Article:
Governor Brown's Costly Prison Plan Does Not Provide Real Solutions to Prison Overcrowding - Women's Foundation California
Karen Shain
Karen Shain

Last week, Governor Brown made a proposal to reduce prison overcrowding by finding 10,000 new prison beds. He would do this by leasing a private prison in the Mojave Desert, delaying the closing the Norco ) a prison in Southern California that is in notoriously bad shape), and increasing the number of people transferred to prisons in other states.

As this Los Angeles Times Editorial points out, California has a habit of prioritizing prisons over education. Over the past 30 years, California has built over 25 new prisons and one state university. The state has never been able to close a prison and it has continued to stuff more and more people in the ones they have. As of August 21, 2013, Central California Women’s Facility is over 175% of capacity (see CDCR website here).

I couldn’t agree more with the UT San Diego news: not one of these ideas is new, and all of them are bad.

The Governor’s plan (backed by Assembly Speaker Perez) is also extraordinarily expensive! He is asking the legislature to approve a bill that would provide $715 million the first year, over $800 million the second, and untold millions the following three years. And there is no end in sight. Once these prisons are opened and filled, there will be little incentive to reduce the number of people in them and California will continue to lead the country in prisoners while falling further and further behind in education, health care and human services.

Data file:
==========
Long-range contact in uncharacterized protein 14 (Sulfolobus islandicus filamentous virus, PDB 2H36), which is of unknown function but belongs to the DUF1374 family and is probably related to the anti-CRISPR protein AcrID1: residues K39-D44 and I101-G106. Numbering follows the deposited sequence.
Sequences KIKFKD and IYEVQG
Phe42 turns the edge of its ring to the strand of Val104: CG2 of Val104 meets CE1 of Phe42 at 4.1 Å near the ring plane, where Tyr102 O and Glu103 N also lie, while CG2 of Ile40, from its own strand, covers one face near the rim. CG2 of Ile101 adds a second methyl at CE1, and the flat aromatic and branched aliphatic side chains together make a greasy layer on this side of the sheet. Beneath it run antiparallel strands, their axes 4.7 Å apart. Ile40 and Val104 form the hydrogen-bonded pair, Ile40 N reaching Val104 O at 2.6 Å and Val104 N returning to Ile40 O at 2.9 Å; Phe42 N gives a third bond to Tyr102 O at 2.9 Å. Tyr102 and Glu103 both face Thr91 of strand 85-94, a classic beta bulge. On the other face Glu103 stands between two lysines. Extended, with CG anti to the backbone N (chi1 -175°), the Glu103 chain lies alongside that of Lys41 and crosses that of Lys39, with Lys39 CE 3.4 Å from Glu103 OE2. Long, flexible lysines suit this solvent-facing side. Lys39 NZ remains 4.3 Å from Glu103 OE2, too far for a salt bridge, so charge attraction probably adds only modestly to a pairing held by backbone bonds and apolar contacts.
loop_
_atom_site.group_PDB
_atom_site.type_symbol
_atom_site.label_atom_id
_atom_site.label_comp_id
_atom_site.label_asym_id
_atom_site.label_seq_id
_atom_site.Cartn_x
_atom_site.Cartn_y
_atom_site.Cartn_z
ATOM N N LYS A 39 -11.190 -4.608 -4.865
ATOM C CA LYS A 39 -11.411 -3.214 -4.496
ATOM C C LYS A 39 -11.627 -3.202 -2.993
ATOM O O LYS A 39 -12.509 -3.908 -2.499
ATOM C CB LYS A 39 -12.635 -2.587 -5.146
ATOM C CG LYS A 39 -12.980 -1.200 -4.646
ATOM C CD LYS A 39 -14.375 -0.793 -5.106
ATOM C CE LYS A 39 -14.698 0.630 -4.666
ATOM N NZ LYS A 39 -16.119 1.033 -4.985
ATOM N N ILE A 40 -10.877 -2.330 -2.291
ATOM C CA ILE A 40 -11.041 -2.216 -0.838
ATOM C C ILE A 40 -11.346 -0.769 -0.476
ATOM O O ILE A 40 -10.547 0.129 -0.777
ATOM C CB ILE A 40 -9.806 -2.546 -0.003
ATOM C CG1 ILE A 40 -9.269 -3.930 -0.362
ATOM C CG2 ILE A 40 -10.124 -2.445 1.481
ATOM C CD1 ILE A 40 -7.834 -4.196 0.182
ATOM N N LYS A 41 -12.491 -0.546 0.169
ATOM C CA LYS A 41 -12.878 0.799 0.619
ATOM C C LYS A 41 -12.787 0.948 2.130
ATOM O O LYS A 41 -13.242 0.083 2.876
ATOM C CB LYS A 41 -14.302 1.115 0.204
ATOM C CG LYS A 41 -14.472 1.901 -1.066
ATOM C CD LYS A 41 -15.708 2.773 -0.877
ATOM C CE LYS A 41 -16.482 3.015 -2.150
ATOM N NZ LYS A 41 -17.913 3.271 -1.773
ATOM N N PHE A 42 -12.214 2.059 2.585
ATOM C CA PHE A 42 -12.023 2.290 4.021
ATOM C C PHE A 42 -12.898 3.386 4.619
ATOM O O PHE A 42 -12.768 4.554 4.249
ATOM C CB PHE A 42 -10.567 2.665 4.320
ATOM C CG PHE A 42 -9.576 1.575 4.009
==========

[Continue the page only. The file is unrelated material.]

When prisoners are sent out of state, they are unable to visit regularly with their family members. This is an extremely expensive and poorly-thought-out policy that will result in people being released from prison with no recent communication or support from family members.

At the same time, Senate Pro Tem Darryl Steinberg has a better plan. Described here in the LA Times and here in the Sacramento Bee, his plan has the state providing incentive funding to counties that reduce the number of people they send to state prison. It also proposes financial support for mental health and drug programs and the creation of an advisory to develop proposals to end long-term prison overcrowding.

The Women’s Foundation of California is firmly opposed to the Governor’s plan! We stand with health and human services, environmental and prisoners’ rights organization across the state who demand real solutions to the prisoner overcrowding situation while supporting child care, education, health care, CalWORKS, and other support services that will give California’s families a chance to a successful and healthy future.

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